Mental Health Matters: Sobriety a tough journey that gets tougher at New Year’s |

Mental Health Matters: Sobriety a tough journey that gets tougher at New Year’s

Andrew Whyman
File photo |

I’ve never been much good at letter writing; sometimes a bit late, or not at all. But late is better than not at all, so here goes. To all my friends in the Recovery Community, and to their friends and fellow travelers:

This is my end of year letter, wishing all of you a safe holiday season and a good and prosperous new year.

Sobriety, and I mean both drugs and alcohol, is a long, tough journey, a never-ending road full of pot holes and sharp, unmarked dangerous curves. Particularly during the holiday season.

According to the United States National Institute on Alcohol Abuse, alcohol beverage companies make more than one-quarter of an entire year’s profit during these holidays. After all, it’s the season of good cheer, gift giving, parties, and family gatherings.

These social events are almost never without the lubricating effect of alcohol. Moreover, “ party drugs,” and drugs in general, invariably find their way into these gatherings, large and small.

And for those of you who are already near the edge, the precipice, the falling off or down point, the risks escalate: job loss, demotion, financial troubles, legal troubles, a relationship problem or breakup, new-found or recent sobriety, or social isolation — each ups the ante and increases the likelihood of a big mistake.

Just knowing it’s the “holidays” can add additional stress to your life. You’re supposed to have fun. Merriment is the order of the day. “Everyone else is having a good time, so what’s wrong with me?” goes the self critical refrain of those who might not be in a celebratory mood.

There are other lurking dangers; routines are disrupted during the holidays — days off work, less structured time, increased expectations to socialize, or maybe increased social isolation.

Rates of depression tend to increase during the holidays, a particular danger for those in recovery. Suicide increases right after the holidays, an indicator that for those “at risk” the holiday season can be difficult.

Here are my top 12 tips for those in recovery, those contemplating that journey, and anyone else who might listen in:

1: No matter what else you do, celebrate your sobriety throughout the holiday season. Remember the hard work you did to get there, and emphasize the work you’re doing right now to stay there. Every day of sobriety is a gift you give to yourself.

2: Maintain your routine as best you can. If you usually attend AA or NA meetings, make sure you continue that activity, no matter where the holidays may take you.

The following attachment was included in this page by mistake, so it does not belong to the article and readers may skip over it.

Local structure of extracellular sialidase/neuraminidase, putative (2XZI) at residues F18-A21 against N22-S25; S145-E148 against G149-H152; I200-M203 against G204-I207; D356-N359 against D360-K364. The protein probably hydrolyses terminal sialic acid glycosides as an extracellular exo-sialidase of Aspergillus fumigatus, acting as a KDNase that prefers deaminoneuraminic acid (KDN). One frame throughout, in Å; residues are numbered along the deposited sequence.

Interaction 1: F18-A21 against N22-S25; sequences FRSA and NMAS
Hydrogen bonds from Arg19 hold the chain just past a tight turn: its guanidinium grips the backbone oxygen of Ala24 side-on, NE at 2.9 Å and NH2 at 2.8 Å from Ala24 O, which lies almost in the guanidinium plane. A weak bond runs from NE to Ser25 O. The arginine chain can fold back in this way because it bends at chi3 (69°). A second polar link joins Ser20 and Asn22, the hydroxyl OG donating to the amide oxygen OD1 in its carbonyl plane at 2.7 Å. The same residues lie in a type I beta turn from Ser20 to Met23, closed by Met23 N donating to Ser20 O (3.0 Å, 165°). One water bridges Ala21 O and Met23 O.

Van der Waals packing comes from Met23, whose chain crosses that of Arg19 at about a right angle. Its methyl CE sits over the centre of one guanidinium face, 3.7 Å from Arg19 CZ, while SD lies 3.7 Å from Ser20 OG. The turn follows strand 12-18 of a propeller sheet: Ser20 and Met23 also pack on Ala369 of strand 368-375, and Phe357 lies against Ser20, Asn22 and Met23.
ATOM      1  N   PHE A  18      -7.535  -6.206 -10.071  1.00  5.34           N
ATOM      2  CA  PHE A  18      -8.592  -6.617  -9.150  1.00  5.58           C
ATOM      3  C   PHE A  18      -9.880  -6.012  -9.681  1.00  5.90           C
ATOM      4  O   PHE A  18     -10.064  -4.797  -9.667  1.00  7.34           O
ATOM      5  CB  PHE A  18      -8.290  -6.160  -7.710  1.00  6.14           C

3: If you’re an AA or NA participant, you likely have a trusted friend or sponsor there. Contact them before holiday events, and let them know you may be calling them afterward.

4: Don’t mope. Stay active. Listen to music, go for a walk, to the gym, or the movies. Engage.

5: If you’re going to a party, have a clear pre-party strategy; rehearse how you’ll handle social discomfort. Decide how you’ll engage the alcohol/drug issue knowing that others will be drinking and/or using. Nurse a glass of soda water at social events, and know just what you will say in rejecting any and all offers. Again, have a plan and follow it.

6: If you’re going to a party and complete abstinence is not your program, plan ahead of time carefully. Know there will be cues to drink or use and don’t be seduced by false recollections of warm, fuzzy, nostalgic good times when you drank too much and/or used in the past. Know your intake limit before the party, and stick to it. And don’t accept gifts from strangers. You never know what’s in it.

7: While there is “No place like home for the holidays,” that’s precisely why you need to contemplate your visit ahead of time. This can be tricky. Home may be where your substance abuse history was nurtured. Contact with family can trigger old unsettling memories and childish behavior. Be ready for them, and know what you will do.

8: When you’re home with parents they may well treat you in ways that are not consistent with your view of your adult self. Be prepared. More importantly, if you want to be seen as a grow-nup at home, act like one.

9: If immediate family and/or relatives tend to make you a little crazy, rehearse how you’ll deal with it ahead of time, and find a reason to limit your visit.

10: If you’re a parent, model appropriate alcohol use around all your children. No drugs.

11: Know your particular “triggers” or cues, know they will be more prominent during the holidays, and pre-plan your coping strategies.

12: If you use opiates and/or heroin, have Narcan or naloxone readily available. It will save your life if administered shortly after an overdose.

I do hope there is something in this letter that grabs you by the lapels, or your skirt hem, as the case may be, to remind you that sobriety is one of those gifts you earn, a gift that can keep on giving for a lifetime.

Best wishes for a safe and sober New Year.

Incline Village resident Andrew Whyman, MD, is a clinical and forensic psychiatrist. He can be reached for comment at

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